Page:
Monday, May 21, 2012
Senate to consider housing bill that would loosen eviction standards
By JAKE BERRY Staff Writer
Wednesday, May 16, 2012
Local renters could be evicted from their homes for any reason once their lease expires under a proposed law to be voted Wednesday in the state Senate.
Most lease agreements allow renters to stay on as month-to-month-tenants once their lease agreement expires. Under HB 1263, landlords could evict tenants at any time for any reason once the contract ends.
Rep. Brandon Giuda, R-Chichester, introduced the bill earlier this year to bring housing contracts in line with other legal agreements.
“When you make a contract with somebody, you make a contract. There is no reason why contract law should be different in landlord-tenant cases,” he said.
But housing advocates fear the measure could cause further instability among some of the state’s most vulnerable residents.
The bill passed the House of Representatives earlier this spring, and the state Senate is scheduled to take up the matter Wednesday.
“This destabilizes the housing market for low- and middle-income families who rely on rental units as their home,” said Dan Feltes, a staff attorney at New Hampshire Legal Assistance, which provides legal services for low-income earners.
“There just has to be a reason (for eviction),” Feltes said Tuesday. “Otherwise we’re subjecting (thousands of families) to complete instability and arbitrary eviction on a whim at any time. ... Simply not liking somebody ... is not good cause to evict.”
Current housing law permits landlords or property managers to evict tenants who have active lease agreements at any time if they fail to meet payments or break the conditions of the contract. But if the lease agreement has expired, landlords must provide justification for eviction, including plans to renovate the unit, to take it off the market or to increase rent more than the tenant is willing to pay. Under HB 1263, landlords would no longer need due cause to evict once the lease expires.
Some property managers and other supporters of the bill say it could provide more freedom to landlords to monitor the inhabitants in their units.
“If you’ve got an undesirable tenant who pays their rent, it gives you the opportunity to work it out with them, (otherwise) they don’t have any right to stay,” said Richard Jean, owner of Central Realty in Nashua, which manages about 300 properties around the area.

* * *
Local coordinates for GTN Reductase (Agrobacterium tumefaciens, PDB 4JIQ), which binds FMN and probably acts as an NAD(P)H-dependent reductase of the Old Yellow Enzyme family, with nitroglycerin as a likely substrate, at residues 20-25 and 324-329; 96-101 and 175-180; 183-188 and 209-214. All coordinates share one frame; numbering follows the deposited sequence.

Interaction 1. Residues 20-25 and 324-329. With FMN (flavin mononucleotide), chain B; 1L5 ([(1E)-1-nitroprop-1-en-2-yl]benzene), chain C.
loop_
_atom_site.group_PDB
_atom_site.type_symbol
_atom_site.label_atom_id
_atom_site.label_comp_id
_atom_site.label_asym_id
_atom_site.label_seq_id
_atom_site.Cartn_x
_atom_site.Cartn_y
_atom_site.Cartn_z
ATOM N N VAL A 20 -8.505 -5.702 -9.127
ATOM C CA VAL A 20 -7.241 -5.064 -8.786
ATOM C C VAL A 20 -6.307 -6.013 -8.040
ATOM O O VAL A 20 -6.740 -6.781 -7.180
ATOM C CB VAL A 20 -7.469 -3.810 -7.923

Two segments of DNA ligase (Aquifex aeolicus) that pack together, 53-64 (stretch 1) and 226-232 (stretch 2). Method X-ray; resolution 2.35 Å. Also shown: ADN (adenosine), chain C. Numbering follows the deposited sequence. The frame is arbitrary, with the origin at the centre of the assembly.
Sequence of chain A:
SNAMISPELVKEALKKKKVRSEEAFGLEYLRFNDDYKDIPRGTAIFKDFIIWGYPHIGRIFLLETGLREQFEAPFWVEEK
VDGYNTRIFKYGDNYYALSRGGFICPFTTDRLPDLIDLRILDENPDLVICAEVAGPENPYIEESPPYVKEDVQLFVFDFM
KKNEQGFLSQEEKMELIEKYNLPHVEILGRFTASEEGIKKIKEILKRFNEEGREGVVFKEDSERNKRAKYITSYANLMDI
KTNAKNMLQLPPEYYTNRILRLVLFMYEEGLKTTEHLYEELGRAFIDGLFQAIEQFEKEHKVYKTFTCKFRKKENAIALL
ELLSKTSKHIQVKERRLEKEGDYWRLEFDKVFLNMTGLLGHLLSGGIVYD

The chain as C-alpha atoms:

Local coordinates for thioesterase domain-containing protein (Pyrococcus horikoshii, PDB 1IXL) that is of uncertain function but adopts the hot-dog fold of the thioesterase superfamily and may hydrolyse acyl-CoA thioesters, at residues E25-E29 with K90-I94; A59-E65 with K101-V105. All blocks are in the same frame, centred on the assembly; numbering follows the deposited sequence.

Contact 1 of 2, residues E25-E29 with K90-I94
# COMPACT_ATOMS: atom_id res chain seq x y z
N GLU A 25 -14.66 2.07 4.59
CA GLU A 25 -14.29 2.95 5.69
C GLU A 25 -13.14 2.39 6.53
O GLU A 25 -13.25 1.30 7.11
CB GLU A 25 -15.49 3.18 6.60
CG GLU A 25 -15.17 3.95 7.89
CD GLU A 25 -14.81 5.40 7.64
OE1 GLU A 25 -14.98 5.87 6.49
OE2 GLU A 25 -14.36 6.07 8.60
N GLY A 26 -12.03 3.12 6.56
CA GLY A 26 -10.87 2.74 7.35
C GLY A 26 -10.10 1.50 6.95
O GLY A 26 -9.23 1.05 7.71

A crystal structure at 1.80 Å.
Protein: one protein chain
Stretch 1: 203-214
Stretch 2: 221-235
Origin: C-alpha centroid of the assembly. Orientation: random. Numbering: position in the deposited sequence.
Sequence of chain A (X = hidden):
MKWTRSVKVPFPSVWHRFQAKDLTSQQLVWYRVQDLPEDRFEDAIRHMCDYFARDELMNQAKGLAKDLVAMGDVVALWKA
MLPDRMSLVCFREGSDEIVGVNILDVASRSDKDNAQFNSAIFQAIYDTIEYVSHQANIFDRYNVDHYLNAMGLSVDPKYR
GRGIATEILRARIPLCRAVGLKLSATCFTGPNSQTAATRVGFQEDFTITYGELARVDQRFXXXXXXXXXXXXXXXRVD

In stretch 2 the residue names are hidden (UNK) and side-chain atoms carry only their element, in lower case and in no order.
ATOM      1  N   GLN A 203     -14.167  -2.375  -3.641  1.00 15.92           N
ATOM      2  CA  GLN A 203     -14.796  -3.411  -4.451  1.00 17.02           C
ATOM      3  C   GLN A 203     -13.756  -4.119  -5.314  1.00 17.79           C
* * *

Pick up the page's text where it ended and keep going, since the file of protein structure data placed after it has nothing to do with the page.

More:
“The goal is always to let them stay,” Jean said. “But it would give us the ability to move on if we have to.”
Still, other property managers disagree, fearing the law would give landlords undue power to evict residents based on maintenance requests, disability accommodations, or other reasons.
“First and foremost, a proof of cause provides a balance of power in an owner-tenant relationship,” Paul Stewart, president of Stewart Property Management in Bedford, wrote last week in a letter to the Senate Judiciary Committee, which considered the matter.
“Without cause, an owner could nonrenew a lease for any undisclosed reason,” Stewart wrote, “which could be because the tenant requested maintenance or complained about health or safety violations, or entertained guests or exhibited a lifestyle not to the liking of the owner.”
The legislation wouldn’t apply to all property owners and tenants. If passed, it would exempt “small-time” landlords, who own four units or less, and it wouldn’t apply to vacation homes or government-subsidized housing, which falls under federal law, according to Feltes, of New Hampshire Legal Assistance.
Census data shows there are about 152,000 occupied rental units in the state, though about 20,000 are public housing, according to the U.S. Department of Housing and Urban Development. Many more do not have lease agreements.
Still, if passed, the law could affect the housing market for future renters, as well, Feltes said.
Under the law, many landlords could shift toward shorter 30- or 60-day lease agreements knowing they could evict their tenants any time after, he said.
“They can keep the tenants they like after the expiration,” Feltes said. “The ones they don’t, they won’t.”
This could leave many families struggling to maintain stable housing, among other services, said Elissa Margolin, director of Housing Action NH, a statewide housing coalition.
“We know that moving families from place to place really undermines family stability, and certainly the education of young children,” Margolin said. “We see this (proposal) as neither fair nor functional.”
Jake Berry can be reached at 594-6402 or firstname.lastname@example.org